It has been reported that acupuncture or EA analgesia is centrally mediated by activation of the descending pain inhibitory system that finally involves spinal opioidergic, noradrenergic and cholinergic receptors.13,27,36) Our previous studies indicate that each of these endogenous analgesic systems substantially contribute to the anti-allodynic effect of EA in peripheral nerve-injured rats.20,37,38) Specifically for the cholinergic mechanism, spinal muscarinic receptors, but not nicotinic receptors, were involved in such EA effect.20) We recently showed that EA significantly reduced acute cold allodynia in oxaliplatin-injected rats via the stimulation of the endogenous opioids, not via the activation of the noradrenergic system.16) In contrast, the present results, together with our previous report,17) indicate that the relieving effect of BV injection on oxaliplatin-induced cold allodynia does not involve the activation of muscarinic acetylcholine receptors and opioid receptors, but involves the activation of nicotinic acetylcholine receptors and/or the partial activation of noradrenergic receptors. We also confirmed that BV injection into a Yaoyangguan acupoint that is proximal to the tail showed a greater analgesic effect than BV injection into Zusanli or Quchi acupoint that is distal to the tail (Supplementary Fig. 1), whereas EA stimulation showed the opposite result (unpublished data). These findings strongly suggest that BV injection and EA stimulation might have distinct mechanisms for their anti-allodynic effects in oxaliplatin-administered rats. However, we cannot completely rule out the other possibility that the expression levels of nicotinic and muscarinic receptors might be different between the oxaliplatin-injected and nerve injured rats, which affects the distinct cholinergic mechanisms of BV- and EA-induced anti-allodynia. Further quantitative studies are needed to address this issue.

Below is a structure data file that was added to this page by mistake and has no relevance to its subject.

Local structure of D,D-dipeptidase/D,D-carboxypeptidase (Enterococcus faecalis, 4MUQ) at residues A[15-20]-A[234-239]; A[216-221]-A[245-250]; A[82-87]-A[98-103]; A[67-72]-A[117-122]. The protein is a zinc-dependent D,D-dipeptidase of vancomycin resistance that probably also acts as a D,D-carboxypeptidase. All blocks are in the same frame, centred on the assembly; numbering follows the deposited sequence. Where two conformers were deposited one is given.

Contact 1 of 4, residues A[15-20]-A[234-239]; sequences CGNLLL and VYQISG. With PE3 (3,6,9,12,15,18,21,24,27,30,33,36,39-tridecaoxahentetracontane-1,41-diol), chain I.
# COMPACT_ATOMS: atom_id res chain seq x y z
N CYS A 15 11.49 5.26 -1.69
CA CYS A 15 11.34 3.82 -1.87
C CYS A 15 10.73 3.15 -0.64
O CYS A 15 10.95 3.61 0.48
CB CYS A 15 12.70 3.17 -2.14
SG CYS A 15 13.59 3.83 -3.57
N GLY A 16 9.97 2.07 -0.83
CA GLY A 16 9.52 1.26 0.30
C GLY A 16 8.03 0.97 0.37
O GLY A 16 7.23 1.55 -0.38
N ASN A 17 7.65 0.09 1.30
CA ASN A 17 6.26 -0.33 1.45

In conclusion, we showed that the relieving effect of BV injection on oxaliplatin-induced cold allodynia was blocked by a systemic administration of non-selective nicotinic receptor antagonist, but not by an administration of muscarinic receptor antagonist. Further, the anti-allodynic effect of BV injection was blocked by a systemic or i.t. administration of α4β2 nicotinic receptor antagonist, but not by an administration of α7 nicotinic antagonist. These results suggest that BV treatment alleviates oxaliplatin-induced neuropathic cold allodynia in rats via the activation of nicotinic acetylcholine receptors, especially spinal α4β2 receptors. Thus, our findings may provide a useful scientific evidence for the application of subcutaneous injection of diluted BV for the management of neuropathic cold allodynia, a dose-limiting side effect by an oxaliplatin administration in cancer patients.
This work was supported by the National Research Foundation of Korea (NRF) Grant funded by the Korea Government (NRF-2013R1A1A1012403). We thank Drs. Lee G, Moon HJ, Lim BS, Gil MS, Kim WJ and Go DH for excellent technical supports and discussions on the experiments and manuscript.
The authors declare no conflict of interest.
The online version of this article contains supplementary materials.